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Tuesday, January 7, 2014

Maya Miel, Oxkutzcab, Yucatan, Mexico

Oxkutzcab (red), Yucatan peninsula in Mexico
My friend Barbara recently vacationed in Mexico and  brought me back honey from Oxkutzcab, a town in the Yucatan state of Mexico. Interestingly, according to Wiki the name 'Oxkutzcab' in the Yucatec Maya language means 'place of ramon, tobacco and honey.' This sounds very promising. But first, what is ramon? It turns out it is a tree (Brosimum alicastrum) known as the breadnut or Maya nut tree and is part of the family of trees that includes mulberries and figs. In some indigenous Mesoamerican languages it is known as 'ox,' and I'm assuming the 'Ox' in 'Oxkutzcab' refers to it. But, back to Oxkutzcab.

Oxkutzcab is a small town, with a population of about 21,000. It is an agricultural community where sugar, tobacco, maize, fruit, and Henequen is grown. Henequen (Agave fourcroydes) is an agave. The leaves are very fibrous and are used to make rope and twine.

Iglesia a san Francisco de Asis, Oxkutzcab, Yucatan, Mexico
Oxkutzcab is also a very old town, dating back to pre-Columbian times. If you google Oxkutzcab and look for images you'll see many of a very beautiful and impressive church, the iglesia dedicada a san Francisco de Asis. According to web sources, after the Spanish conquest of Yucatan, Oxkutzcab was established as a Spanish colonial town (1550s) and Mayan temples were demolished. In their place this large Franciscan church was built. The current iteration was built between 1640-1693, and in front of it is the town's large market square.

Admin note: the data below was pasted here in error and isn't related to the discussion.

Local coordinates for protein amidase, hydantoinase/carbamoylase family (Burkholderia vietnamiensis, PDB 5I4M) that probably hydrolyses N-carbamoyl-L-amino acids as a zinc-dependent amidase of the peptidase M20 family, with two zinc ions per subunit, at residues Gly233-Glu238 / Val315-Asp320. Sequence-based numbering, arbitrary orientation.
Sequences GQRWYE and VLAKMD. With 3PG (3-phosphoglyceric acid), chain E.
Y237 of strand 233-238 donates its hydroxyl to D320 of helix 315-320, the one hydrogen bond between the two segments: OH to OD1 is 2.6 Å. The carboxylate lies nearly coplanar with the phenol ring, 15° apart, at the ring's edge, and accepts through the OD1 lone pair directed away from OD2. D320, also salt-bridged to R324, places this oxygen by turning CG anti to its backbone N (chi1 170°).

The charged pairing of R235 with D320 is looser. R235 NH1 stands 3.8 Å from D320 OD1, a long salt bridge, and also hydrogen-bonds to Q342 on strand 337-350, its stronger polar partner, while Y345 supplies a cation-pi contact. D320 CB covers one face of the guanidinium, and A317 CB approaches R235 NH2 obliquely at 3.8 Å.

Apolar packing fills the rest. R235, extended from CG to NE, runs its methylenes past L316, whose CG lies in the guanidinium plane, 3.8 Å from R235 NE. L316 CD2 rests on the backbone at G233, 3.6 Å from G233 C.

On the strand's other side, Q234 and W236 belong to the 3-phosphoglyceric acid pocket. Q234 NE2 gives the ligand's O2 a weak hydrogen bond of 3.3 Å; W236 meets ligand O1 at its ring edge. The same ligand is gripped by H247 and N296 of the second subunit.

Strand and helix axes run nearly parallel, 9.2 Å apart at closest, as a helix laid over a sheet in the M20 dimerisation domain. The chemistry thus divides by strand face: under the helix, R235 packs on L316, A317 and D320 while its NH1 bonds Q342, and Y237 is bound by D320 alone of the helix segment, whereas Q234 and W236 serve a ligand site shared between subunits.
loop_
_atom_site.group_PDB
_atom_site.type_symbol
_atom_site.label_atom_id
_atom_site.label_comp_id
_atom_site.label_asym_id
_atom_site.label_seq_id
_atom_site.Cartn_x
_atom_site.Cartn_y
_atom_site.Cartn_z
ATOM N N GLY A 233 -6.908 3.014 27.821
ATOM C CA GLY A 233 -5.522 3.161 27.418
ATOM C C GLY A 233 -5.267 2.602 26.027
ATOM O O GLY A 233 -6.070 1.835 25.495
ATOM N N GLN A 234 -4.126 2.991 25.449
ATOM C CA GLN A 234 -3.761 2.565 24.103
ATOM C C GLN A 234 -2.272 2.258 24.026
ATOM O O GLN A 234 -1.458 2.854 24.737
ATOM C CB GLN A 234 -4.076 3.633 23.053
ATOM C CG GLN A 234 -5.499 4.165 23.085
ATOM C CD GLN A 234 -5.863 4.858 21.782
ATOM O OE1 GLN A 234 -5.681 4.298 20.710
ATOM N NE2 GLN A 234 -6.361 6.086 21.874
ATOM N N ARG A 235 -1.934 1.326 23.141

Oxkutzcab, which has a number of interesting tourist attractions, is known for its "Festival of Oranges" (Feria de la Naranja). This isn't too surprising since the municipality of Oxkutzcab is known as the 'Orchard of the State of Yucatan.' I won't be surprised if the honey from the area has a citrus quality.

29th Annual Festival of Oranges, Oxkutzcab
The Festival of Oranges happens at the end of November each year, and as far as I can gather they celebrate everything citrus (and a few other local specialties) from local producers. I found a fantastic photos of the 29th annual festival showing a very impressive tree made of oranges and other citrus. In addition to being able to buy and sample produce, judges award prizes, there there are musicians and artists, and fireworks.

The town is also known for its tricicleros, a kind of a bicycle with two wheels in the front separated by a support, where you can transport passengers or haul loads.

Tricicleros, Oxkutzcab, Mexico
 I also found some information about beekeeping in the Yucatan. It seems that honey has been harvested in the area for as long as there have been people there. Currently there are an estimated 11,000 beekeepers in the state. More recently, to be more attractive to European buyers, some beekeepers have formed collectives that share equipment and marketing costs, and produce and harvest organic-certified honey. The rural, unspoilt area and traditional beekeeping methods make the Yucatan particularly well suited to producing organic honey. In 2011-12 it was estimated that  8-10,000 tons of honey were produced, with most of it being sold in Germany.

Maya Miel, Oxkutzcab, Yucatan, Mexico
The honey I have is packaged and produced by Maya Miel of Tekax, a small town just south of Oxkutzcab. Their website is pretty basic but states that their honey is 100% natural Yucatan honey and of the highest quality. The honey is an opaque reddish-yellow color. The opacity suggests that it has not been overly filtered so that some of the particulate matter and pollen have been retained. The honey is very thin and difficult to twirl enough on a toothpick to sample. It has an herbal first flavor with light, subtle slightly bitter (citrus?) after taste. It is not too sweet. Given how thin and runny it is I think it would be perfect drizzled on yoghurt or hot buttered toast. The flavor is delicate, however, and may be lost in baking or other cooking, though it might add a nice taste to herbal and black teas.

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